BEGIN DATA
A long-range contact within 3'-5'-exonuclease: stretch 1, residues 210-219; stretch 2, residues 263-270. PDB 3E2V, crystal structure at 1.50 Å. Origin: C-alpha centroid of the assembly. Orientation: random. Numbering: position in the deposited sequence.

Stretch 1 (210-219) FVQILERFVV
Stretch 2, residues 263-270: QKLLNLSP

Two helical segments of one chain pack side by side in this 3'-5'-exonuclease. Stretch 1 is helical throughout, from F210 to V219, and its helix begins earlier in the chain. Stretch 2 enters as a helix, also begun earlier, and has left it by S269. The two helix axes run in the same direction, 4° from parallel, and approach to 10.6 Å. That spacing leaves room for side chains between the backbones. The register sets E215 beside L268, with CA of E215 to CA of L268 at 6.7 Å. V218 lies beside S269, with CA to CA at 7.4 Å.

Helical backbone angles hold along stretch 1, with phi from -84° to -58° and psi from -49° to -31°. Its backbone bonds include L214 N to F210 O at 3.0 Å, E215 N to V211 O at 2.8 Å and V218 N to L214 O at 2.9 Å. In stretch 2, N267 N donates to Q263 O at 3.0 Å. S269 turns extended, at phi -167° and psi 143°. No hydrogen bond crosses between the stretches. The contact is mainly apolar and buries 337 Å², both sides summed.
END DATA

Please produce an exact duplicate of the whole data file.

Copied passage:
A long-range contact within 3'-5'-exonuclease: stretch 1, residues 210-219; stretch 2, residues 263-270. PDB 3E2V, crystal structure at 1.50 Å. Origin: C-alpha centroid of the assembly. Orientation: random. Numbering: position in the deposited sequence.

Stretch 1 (210-219) FVQILERFVV
Stretch 2, residues 263-270: QKLLNLSP

Two helical segments of one chain pack side by side in this 3'-5'-exonuclease. Stretch 1 is helical throughout, from F210 to V219, and its helix begins earlier in the chain. Stretch 2 enters as a helix, also begun earlier, and has left it by S269. The two helix axes run in the same direction, 4° from parallel, and approach to 10.6 Å. That spacing leaves room for side chains between the backbones. The register sets E215 beside L268, with CA of E215 to CA of L268 at 6.7 Å. V218 lies beside S269, with CA to CA at 7.4 Å.

Helical backbone angles hold along stretch 1, with phi from -84° to -58° and psi from -49° to -31°. Its backbone bonds include L214 N to F210 O at 3.0 Å, E215 N to V211 O at 2.8 Å and V218 N to L214 O at 2.9 Å. In stretch 2, N267 N donates to Q263 O at 3.0 Å. S269 turns extended, at phi -167° and psi 143°. No hydrogen bond crosses between the stretches. The contact is mainly apolar and buries 337 Å², both sides summed.